Scott asks lawmakers for more than $200 million for housing, health care and COVID response
Gov. Phil Scott delivered his State of the State address on Wednesday, but he also dropped an unusually large mid-year spending proposal on lawmakers’ desks.
The so-called “budget adjustment bill” is customarily a $5 million to $10 million tweak to accommodate spending fluctuations over the first six months of the state fiscal year.
This year, however, Scott is asking lawmakers to allocate more than $200 million toward housing development, workforce supports and COVID-related health care projects.
Thanks to higher-than-expected state revenues and federal funding packages, Finance Commissioner Adam Greshin says Vermont is in a position to spend far more on budget adjustment this year than the administration has asked for in the past.
“We’re presented with a unique opportunity to invest funds that we did not anticipate would be available to clean up some of the lingering deficiencies on the state’s balance sheet, and also to put money to work for Vermonters in several key areas,” Greshin told VPR this week.
"If there are new proposals in the budget adjustment, we are going to take a deep look at them, and make sure that they fit with the priorities that Vermonters have expressed very clearly to us."
The $80 million set aside for affordable housing constitutes the lion’s share of the spending package Greshin and Administration Secretary Kristin Clouser presented to lawmakers on Wednesday.
“Finding housing that Vermonters can afford has been and continues to be a significant challenge across the state,” Clouser said.
The proposal includes $20 million for the Vermont Housing Improvement Program, which provides rental property owners with up to $30,000 per unit to renovate vacant or blighted rental units.
“With this $20 million, the goal is to create 400 new units to serve households for folks who are homeless and families who are in need of quality, affordable housing,” Clouser said.
Scott wants to give another $50 million to the Vermont Housing and Conservation Board, for multi-family housing complexes and shelter expansions. The plan also includes $5 million for a pilot program that’s supposed to spur development of mid-priced homes for moderate-income Vermonters.
The Scott administration also wants to put more than $30 million toward financial incentives to recruit, retain and educate workers primarily in the health care sector.
Most of that money would be directed toward mental health and nursing agencies that provide direct care to Vermonters, according to Clouser.
“The workforce challenges impacting Vermont’s home- and community-based services have been significantly amplified by the COVID-19 pandemic,” she said.
"At this point, it does not look like [more ICU beds are] needed, but … this virus has done weird things, so we don’t want to be caught short, so we’re being precautionary."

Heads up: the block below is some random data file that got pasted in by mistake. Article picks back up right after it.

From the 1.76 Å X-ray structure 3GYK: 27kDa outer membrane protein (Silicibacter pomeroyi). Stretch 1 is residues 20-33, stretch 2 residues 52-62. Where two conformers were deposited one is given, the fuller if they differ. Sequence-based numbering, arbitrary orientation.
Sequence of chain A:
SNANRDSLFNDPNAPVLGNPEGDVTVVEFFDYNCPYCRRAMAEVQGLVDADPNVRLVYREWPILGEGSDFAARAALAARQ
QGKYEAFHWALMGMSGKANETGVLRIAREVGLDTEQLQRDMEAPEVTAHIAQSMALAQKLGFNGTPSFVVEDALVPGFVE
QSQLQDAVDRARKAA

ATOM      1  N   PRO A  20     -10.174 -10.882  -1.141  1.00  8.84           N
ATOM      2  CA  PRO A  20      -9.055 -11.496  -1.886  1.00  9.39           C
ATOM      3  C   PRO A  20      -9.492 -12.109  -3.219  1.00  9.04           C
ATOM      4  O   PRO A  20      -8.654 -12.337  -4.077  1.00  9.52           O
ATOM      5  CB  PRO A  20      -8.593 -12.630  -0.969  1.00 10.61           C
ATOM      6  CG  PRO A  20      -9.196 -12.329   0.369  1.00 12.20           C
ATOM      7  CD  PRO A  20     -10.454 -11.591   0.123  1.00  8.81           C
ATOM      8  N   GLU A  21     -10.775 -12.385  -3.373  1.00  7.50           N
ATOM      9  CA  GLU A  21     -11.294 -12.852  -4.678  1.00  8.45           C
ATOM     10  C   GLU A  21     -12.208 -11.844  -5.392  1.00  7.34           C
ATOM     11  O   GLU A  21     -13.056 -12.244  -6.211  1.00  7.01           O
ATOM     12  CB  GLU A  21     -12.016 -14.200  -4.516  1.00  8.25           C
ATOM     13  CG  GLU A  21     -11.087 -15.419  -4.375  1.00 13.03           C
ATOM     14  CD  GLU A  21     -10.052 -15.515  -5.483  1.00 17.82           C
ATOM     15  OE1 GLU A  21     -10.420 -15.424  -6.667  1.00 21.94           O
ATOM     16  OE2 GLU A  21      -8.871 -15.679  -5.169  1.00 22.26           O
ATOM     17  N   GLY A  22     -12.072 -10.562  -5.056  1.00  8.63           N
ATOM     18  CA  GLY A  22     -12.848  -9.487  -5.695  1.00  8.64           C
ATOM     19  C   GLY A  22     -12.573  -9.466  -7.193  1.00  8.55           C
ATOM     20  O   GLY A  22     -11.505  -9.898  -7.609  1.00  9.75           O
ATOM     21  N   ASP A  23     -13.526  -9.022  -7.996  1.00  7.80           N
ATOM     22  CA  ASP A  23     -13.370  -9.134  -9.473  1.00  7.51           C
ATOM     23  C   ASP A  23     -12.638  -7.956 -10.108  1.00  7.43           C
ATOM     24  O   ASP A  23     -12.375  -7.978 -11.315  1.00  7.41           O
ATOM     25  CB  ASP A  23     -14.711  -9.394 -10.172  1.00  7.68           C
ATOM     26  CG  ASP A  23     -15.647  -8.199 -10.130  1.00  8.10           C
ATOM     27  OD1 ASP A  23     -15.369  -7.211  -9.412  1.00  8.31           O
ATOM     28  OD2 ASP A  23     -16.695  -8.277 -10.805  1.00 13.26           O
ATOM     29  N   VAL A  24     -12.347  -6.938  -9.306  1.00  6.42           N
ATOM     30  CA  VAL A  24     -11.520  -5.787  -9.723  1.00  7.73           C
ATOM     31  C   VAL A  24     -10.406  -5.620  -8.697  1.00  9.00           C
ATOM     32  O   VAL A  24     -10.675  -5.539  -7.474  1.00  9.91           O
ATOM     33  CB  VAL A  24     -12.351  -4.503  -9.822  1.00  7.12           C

And after exhausting the state’s share of federal Coronavirus Relief Act money at the end of December, the administration wants to replenish COVID-response funding by allocating $25 million to create more inpatient beds for patients who don’t require critical care.
That COVID-response money would also be used to boost ICU capacity.
“At this point, it does not look like [more ICU beds are] needed, but … this virus has done weird things, so we don’t want to be caught short, so we’re being precautionary, but we think it’s an important endeavor,” Greshin said.
Montpelier Rep. Mary Hooper, who chairs the House Committee on Appropriations, said budget adjustment usually involves tinkering with a few million dollars here and there to resolve issues that arise over the first half of the fiscal year.
“This year, we have been thinking about both about just what are the usual mechanics we need to attend to, but also how do we position ourselves to continue responding in the urgent manner that is necessary to the pandemic,” Hooper said.
But Hooper said budget adjustment appropriations should be limited to areas in which the need is urgent.
“It’s … terribly important that we have the usual analysis and understanding of what is being proposed,” Hooper said. “So if there are new proposals in the budget adjustment, we are going to take a deep look at them, and make sure that they fit with the priorities that Vermonters have expressed very clearly to us.”
And some of Scott’s proposals may not make the cut. For instance, Scott wants to spend more than $50 million to pay off outstanding government debts.
Greshin said that proposal would reduce the cost of servicing Vermont’s debt in future budget years.
“And it also will I think, in addition to saving general fund money, set us up in the good graces of the ratings agencies that increasingly have been looking at Vermont as having a rising tide of debt to service,” he said.
Hooper, however, said she’s not convinced that some of those debt-elimination proposals are the best way to use general fund dollars right now.
“We in my committee are very fond of paying off and eliminating deficits, but we want to make sure that the dollars are working very well for us,” Hooper said. “And I am looking at other unfunded obligations that we have, and wanting to make sure that we put those dollars in the best place.”
Hooper said lawmakers are entirely supportive of significant new investments in housing. But the governor wants to use federal American Rescue Plan money to fund most of his proposed housing initiatives, and there are drawbacks, according to Hooper, to using ARPA funds for that purpose.
Hooper has asked other House committees to vet elements of Scott’s spending plan. She said in a letter to fellow committee chairs that she hopes to put a final spending plan to a vote on the House floor by Jan. 20.